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Workers will have to wait til 2021 for the same pay as 2009

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Workers are looking at waiting another 9 years to get back to the level of income they enjoyed in 2009, according to a new analysis.

The TUC has published a report highlighting the effects of inflation on workers’ take home pay – with a loss of an average of £8,500 in real term wage losses.

The research, which tracks wage and inflation data between 2009 and 2012 – as well as forecasts from the Office for Budget Responsibility (OBR) from 2012 onwards – shows that UK workers are just a quarter of the way through the UK’s 12-year wage dive.

Brendan Barber, TUC General Secretary, said: “The dire state of the economy has pushed down wages. Workers today are on average nearly £1,600 poorer than they were three years ago.”

Wages have been struggling to keep up with rising costs of living, as the economic gloom has kept pay down with wages frozen across the public sector.

This tough economic climate, combined with higher than forecast inflation, has meant that a worker on a median salary of £25,800 in 2009 has lost around £1,600 over the last three years.

The OBR predicts that wages will continue to get smaller until 2013, and that real wage growth after that point will be very weak – growing by just 0.5 per cent a year in real terms after 2015.

Barber continued: “Even when wages start to pick up again it will take years to undo the damage wreaked by austerity and high inflation.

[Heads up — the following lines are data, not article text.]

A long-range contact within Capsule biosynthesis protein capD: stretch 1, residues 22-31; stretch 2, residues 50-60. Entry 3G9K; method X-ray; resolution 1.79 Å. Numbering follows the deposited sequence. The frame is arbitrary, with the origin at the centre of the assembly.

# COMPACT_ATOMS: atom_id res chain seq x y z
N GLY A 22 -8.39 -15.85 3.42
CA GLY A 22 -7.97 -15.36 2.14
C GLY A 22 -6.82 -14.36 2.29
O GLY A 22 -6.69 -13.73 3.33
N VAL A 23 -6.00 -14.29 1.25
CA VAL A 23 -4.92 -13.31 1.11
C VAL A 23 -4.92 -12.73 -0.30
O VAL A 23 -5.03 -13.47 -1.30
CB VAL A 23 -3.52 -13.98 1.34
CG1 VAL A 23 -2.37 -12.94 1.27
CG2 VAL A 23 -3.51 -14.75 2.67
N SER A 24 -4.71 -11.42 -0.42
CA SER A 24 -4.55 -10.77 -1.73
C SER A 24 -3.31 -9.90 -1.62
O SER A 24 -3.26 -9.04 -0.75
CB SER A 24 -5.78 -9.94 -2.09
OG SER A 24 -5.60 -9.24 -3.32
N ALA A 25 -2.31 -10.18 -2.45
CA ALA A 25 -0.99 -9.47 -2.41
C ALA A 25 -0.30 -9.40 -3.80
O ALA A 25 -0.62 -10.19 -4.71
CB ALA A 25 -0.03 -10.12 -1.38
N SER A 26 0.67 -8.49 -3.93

“Unless things change the UK’s 12-year wage dive will continue until 2021 and cost the average worker around £8,500. The loss of income will be even worse for families receiving vital tax credits.

“Ordinary workers did not benefit enough from the proceeds of growth in the run up to the crash as profits were hoarded by shareholders and top executives. A return to business as usual will simply postpone the next living standards crisis.”

The TUC has calculated that, based on current OBR forecasts, workers will have to wait until 2021 to get back to the level of income they had in 2009.

The average wage loss for workers over this 12-year wage dive is more than £8,500.

The TUC says that low wage growth is depressing people’s living standards and holding back the prospects of an economic recovery.

The trade union also states that the economy needs greater support through investment in growing industries, workers’ pay negotiations and an end to ‘attacks on employment rights and a reversal of self-defeating austerity’.

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